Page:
“So this is my life. And I want you to know that I am both happy and sad and I’m still trying to figure out how that could be.”

Although some may detest the typical plotline of a novel following the story of yet another white suburban misfit, they have to admit that Stephen Chbosky’s bestselling book The Perks of Being a Wallflower successfully stands out from the clichés. The book, set in letters addressed to the reader, begins with narrator Charlie explaining his desire to remain anonymous, and then describing his grief over the suicide of his friend a few months ago. He can’t rely on his family for support because they are each busy with their own problems, and the only relative Charlie ever felt close to, his Aunt Helen, passed away when he was seven.

Right from the beginning Charlie is very straightforward with the reader and it’s evident that he is overlooked by everyone around him. As a quiet observer, Charlie works to “participate” more in his life. He meets step-siblings Sam and Patrick, an adventurous duo, who introduce him to the exciting world of friends, music, and drugs.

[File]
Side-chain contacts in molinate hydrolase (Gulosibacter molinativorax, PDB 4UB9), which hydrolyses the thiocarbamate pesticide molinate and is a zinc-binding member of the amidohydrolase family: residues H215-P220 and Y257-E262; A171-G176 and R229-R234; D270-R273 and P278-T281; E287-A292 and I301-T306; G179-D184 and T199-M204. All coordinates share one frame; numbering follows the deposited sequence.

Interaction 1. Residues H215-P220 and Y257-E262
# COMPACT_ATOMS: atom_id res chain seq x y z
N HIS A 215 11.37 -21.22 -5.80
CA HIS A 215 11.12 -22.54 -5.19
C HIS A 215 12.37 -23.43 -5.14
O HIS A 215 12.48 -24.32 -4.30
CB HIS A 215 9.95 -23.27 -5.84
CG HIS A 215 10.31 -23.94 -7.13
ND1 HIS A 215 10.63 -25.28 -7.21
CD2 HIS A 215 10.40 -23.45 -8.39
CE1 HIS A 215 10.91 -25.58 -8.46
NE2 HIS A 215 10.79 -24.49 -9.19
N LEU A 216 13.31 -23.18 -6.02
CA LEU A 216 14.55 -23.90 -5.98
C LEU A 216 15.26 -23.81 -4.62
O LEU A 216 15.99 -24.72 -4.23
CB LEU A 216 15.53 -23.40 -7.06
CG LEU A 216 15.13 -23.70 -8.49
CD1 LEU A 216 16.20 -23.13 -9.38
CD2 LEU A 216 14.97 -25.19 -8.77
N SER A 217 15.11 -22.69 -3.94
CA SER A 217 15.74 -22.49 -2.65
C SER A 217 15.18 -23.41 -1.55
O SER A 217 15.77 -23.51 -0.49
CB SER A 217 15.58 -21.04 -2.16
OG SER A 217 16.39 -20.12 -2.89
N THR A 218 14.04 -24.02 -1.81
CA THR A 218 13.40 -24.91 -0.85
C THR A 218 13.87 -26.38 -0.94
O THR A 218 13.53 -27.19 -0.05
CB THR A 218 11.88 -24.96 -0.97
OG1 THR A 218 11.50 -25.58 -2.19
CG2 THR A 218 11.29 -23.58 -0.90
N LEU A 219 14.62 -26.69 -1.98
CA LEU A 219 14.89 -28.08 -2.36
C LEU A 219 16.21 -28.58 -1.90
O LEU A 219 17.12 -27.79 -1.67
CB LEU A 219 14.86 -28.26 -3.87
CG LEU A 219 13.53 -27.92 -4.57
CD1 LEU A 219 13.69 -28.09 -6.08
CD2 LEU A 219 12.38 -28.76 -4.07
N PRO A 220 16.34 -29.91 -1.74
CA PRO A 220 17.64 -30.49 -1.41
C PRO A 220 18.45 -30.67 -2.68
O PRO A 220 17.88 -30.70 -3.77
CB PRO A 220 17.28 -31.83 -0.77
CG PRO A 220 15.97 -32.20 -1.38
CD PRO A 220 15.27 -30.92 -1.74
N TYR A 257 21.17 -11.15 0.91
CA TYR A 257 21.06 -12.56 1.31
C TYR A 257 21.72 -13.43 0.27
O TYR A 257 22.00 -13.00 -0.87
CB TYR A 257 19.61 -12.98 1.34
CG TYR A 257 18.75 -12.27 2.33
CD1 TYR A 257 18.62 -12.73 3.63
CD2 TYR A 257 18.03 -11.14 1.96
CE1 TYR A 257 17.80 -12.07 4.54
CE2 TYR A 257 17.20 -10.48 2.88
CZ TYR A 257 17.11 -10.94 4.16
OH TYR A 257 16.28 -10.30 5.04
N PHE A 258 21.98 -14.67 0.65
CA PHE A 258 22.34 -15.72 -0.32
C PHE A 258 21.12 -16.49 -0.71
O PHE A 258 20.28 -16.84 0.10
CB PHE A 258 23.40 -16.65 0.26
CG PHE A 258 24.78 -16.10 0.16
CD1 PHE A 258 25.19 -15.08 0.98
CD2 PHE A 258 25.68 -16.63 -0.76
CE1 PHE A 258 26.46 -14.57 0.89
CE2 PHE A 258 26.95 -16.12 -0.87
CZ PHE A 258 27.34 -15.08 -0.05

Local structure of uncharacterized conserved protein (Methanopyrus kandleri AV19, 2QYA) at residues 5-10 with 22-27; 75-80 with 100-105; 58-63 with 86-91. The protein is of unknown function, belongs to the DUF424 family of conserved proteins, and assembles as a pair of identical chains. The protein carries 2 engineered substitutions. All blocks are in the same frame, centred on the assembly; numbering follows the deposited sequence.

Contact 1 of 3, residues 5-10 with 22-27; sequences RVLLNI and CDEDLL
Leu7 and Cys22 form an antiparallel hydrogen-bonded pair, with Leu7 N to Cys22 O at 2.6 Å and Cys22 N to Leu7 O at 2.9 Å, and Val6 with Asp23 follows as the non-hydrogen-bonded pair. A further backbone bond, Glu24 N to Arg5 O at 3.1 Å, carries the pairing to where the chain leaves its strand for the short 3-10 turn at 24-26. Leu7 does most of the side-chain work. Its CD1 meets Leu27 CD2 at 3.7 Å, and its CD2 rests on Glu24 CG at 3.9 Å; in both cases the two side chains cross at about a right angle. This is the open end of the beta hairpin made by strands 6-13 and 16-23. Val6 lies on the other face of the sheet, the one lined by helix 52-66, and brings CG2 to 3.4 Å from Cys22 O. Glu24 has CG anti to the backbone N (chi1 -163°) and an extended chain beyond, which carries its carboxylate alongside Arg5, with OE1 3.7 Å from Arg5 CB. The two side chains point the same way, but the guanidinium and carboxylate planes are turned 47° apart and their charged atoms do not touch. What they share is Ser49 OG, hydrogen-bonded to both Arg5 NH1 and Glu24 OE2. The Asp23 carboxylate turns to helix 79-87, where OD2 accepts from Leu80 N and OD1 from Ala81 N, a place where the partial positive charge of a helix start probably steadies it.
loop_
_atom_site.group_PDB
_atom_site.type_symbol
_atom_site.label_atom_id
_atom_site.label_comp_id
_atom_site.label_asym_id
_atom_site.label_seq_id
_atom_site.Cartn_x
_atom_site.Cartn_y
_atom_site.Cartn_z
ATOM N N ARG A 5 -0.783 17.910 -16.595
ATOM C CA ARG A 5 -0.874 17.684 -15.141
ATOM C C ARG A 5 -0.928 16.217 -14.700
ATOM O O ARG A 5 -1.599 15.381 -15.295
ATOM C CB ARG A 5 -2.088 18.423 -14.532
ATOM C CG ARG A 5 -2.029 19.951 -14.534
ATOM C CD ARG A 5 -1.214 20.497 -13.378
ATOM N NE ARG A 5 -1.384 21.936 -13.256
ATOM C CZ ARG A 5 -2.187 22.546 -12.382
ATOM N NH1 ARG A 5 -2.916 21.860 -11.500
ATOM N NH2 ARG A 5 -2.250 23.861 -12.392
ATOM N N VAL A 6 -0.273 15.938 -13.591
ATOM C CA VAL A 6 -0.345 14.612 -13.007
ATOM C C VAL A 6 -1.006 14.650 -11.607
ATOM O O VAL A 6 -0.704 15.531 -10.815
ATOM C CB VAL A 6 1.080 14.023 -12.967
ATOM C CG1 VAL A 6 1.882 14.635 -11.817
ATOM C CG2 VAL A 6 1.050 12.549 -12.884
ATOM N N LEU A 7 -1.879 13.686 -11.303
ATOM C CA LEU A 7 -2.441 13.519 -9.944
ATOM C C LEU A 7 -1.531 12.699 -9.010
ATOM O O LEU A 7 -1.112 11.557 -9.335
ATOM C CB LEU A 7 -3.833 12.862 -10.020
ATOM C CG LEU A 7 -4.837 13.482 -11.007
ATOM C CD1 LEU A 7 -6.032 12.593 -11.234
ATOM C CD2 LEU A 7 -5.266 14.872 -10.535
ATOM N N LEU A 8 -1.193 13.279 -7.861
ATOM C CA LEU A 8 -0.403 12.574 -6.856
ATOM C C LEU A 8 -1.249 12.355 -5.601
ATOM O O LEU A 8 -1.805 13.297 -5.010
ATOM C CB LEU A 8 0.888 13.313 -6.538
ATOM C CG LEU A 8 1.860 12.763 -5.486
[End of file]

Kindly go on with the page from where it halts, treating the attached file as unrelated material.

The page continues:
Charlie’s English teacher gives him several books to read, which influence his way of thinking tremendously. He learns that Patrick had a relationship with the football quarterback and that they had managed to keep it quiet. As Charlie learns more about the people he meets, he confides in the reader and makes sure to mention his love for novels, music, and poetry, and his incessant affection towards Sam.

Perks includes several references to drugs, alcohol, sex, and some foul language, although not in the sloppy manner of most contemporary novels. The plot centers on the issues that most high schoolers face without coming across as unoriginal or smutty.

The way the narrator speaks to the reader and the epistolary structure of the book both create a more personal connection to the story. At times Charlie can come across as peculiar and a bit theatrical, but this is mostly due to his traumatic experience, not revealed until near the end of the novel.

Chbosky does a superb job in developing his characters, and gives us a great insight into their lives without switching perspectives. He creates the perfect balance between humor and honesty, and makes us feel as though we personally know every character through Charlie’s angst-filled letters.

It takes a certain level of maturity to read and understand the book, so younger readers should wait a while before approaching it. Perks will soon be out in theaters and will feature Logan Lerman as Charlie, Emma Watson as Sam, and Ezra Miller as Patrick. Score: 8/10.

Nataly Capote / Chief Copy Editor

 

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